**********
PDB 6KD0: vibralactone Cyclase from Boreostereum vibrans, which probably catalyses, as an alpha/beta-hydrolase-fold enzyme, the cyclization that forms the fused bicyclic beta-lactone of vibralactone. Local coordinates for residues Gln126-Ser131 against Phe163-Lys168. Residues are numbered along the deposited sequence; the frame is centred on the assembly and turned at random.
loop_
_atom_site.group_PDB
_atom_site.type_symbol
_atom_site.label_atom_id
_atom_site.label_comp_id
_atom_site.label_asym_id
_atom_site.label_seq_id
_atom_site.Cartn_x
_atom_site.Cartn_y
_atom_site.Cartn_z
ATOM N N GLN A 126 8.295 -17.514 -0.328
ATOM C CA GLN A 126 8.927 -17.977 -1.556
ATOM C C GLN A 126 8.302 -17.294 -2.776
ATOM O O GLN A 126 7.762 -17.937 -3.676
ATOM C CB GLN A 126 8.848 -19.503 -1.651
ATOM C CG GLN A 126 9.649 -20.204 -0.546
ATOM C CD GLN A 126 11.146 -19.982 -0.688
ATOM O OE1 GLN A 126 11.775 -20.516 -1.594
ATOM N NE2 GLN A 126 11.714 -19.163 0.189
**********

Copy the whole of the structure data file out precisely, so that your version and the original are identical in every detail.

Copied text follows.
PDB 6KD0: vibralactone Cyclase from Boreostereum vibrans, which probably catalyses, as an alpha/beta-hydrolase-fold enzyme, the cyclization that forms the fused bicyclic beta-lactone of vibralactone. Local coordinates for residues Gln126-Ser131 against Phe163-Lys168. Residues are numbered along the deposited sequence; the frame is centred on the assembly and turned at random.
loop_
_atom_site.group_PDB
_atom_site.type_symbol
_atom_site.label_atom_id
_atom_site.label_comp_id
_atom_site.label_asym_id
_atom_site.label_seq_id
_atom_site.Cartn_x
_atom_site.Cartn_y
_atom_site.Cartn_z
ATOM N N GLN A 126 8.295 -17.514 -0.328
ATOM C CA GLN A 126 8.927 -17.977 -1.556
ATOM C C GLN A 126 8.302 -17.294 -2.776
ATOM O O GLN A 126 7.762 -17.937 -3.676
ATOM C CB GLN A 126 8.848 -19.503 -1.651
ATOM C CG GLN A 126 9.649 -20.204 -0.546
ATOM C CD GLN A 126 11.146 -19.982 -0.688
ATOM O OE1 GLN A 126 11.775 -20.516 -1.594
ATOM N NE2 GLN A 126 11.714 -19.163 0.189